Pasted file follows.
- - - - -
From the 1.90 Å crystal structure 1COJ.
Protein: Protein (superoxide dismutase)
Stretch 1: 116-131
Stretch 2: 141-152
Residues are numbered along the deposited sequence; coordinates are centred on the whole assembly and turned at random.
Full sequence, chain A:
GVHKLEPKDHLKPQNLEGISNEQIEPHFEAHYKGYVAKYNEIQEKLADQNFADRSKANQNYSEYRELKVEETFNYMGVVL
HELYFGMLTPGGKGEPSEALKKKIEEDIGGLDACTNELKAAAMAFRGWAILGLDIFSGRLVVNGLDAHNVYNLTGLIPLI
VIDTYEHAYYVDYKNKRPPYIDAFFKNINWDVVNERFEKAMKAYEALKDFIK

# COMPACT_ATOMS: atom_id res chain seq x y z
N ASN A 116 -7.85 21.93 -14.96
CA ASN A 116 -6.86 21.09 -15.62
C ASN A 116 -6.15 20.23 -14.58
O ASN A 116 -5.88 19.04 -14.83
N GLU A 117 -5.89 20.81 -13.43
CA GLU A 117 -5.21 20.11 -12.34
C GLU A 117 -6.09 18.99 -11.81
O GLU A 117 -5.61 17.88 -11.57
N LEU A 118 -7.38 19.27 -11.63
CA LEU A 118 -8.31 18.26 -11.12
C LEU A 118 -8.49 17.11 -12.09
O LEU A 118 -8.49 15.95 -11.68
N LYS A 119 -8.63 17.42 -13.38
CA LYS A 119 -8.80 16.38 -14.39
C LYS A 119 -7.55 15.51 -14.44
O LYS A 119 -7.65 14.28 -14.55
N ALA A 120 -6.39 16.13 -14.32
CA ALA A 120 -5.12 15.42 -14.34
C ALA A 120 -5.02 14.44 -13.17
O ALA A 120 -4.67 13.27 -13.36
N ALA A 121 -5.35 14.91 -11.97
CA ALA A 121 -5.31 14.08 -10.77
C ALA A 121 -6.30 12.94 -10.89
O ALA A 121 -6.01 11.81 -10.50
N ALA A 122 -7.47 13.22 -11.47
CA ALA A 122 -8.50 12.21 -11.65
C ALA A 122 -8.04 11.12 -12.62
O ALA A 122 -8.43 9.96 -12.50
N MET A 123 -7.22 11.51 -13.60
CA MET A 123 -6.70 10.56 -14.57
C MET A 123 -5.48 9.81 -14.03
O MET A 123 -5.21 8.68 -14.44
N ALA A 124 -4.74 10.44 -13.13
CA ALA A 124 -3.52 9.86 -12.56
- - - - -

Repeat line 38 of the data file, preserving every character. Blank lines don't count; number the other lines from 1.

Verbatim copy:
O ALA A 122 -8.43 9.96 -12.50